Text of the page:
Literature has the power to whisk readers away to faraway places, which is a lot further than they are getting at the moment due to stay-at-home orders and curfews.
Elizabeth Hewitt, an associate professor in the Department of English specializing in pre-1900 American literature, said that reading acts as a form of escapism that shows readers how to look at the world in different ways.
“Literature is so wonderful because you’re dropped into a new world,” she said. “You have to experience perspectives that are entirely different from your own.”
Robert Schumaker Jr., a master of fine arts student in poetry, also sees literature’s role as escapism both in and beyond a pandemic. He said as he grew older, he turned to literature more as a need for human empathy.
“Literature connects us to our innate human power to be empathetic, and literature can teach us how to care for each other,” he said. “It’s at least my hope that it’s going to connect people more.”
Michelle Herman, a creative writing professor in the Department of English, said writing is beneficial to process one’s emotions and feelings. While any creative expression enhances people’s lives, Herman said writing is special because language is something everyone shares.
“It’s a way of drilling down into the privacy of your own imagination, thoughts and emotions; that is one positive thing that we can kind of hang on to,” Herman said. “If you try to write and you find that it’s helpful at all to do that, then I would fling myself at it.”
Lately, Herman said she has felt uncertain whether or not reading would bring any comfort, but when she went to bed with Anne Tyler’s “Redhead by the Side of the Road,” she devoured three-quarters of it.
“I think the secret for me is going to be books that I can just fall headlong into, which is what happened with Anne Tyler,” Herman said. “She has been reliable for that for me ever since she published her first book, and I was relieved to see that yes, it’s still true.”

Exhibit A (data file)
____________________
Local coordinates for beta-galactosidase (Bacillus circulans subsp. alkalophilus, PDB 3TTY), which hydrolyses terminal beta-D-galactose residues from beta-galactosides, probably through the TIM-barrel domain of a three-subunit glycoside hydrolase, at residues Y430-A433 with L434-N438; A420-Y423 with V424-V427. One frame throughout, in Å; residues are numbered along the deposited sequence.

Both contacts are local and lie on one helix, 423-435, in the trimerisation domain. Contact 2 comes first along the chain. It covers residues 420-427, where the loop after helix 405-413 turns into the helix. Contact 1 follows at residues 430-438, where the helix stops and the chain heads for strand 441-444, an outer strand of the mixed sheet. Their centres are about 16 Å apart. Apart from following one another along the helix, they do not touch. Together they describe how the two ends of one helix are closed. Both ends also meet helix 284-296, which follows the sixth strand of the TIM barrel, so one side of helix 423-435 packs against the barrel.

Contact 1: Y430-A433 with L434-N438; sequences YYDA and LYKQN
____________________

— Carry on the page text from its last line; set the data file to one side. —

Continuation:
She described Tyler’s novels to be part of a unique category of easy-to-read literary fiction that focuses on exploring the human condition, character and language rather than plot.
“They’re the kinds of books that you just start reading and then you want to read right through to the end,” she said.
Herman said she turned to poetry during other difficult times in her life but now finds the focus poetry requires to be unappealing during current circumstances.
“I don’t want to focus,” she said. “I want to go back to reading the way I read as a child, which is curled up in a chair escaping from the world.”
Through an online book club, Schumaker said he reads fifteen pages of Leo Tolstoy’s “War and Peace” each day with his partner. He said he has found the practice of chipping away at such a large book — which explores mortality and the human condition — to be grounding right now.
“I like turning to longer bodies of work during hard and challenging times, but I’m also just as likely to spend an afternoon bingeing listicles, like trashy media too,” he said.
Schumaker said he recommends that people turn to any books that bring them joy right now.
“I think we can always turn to literature, to see how people have handled this in the past or in fiction to talk about illness, disease, death and grief — really hard things about the human experience,” Schumaker said.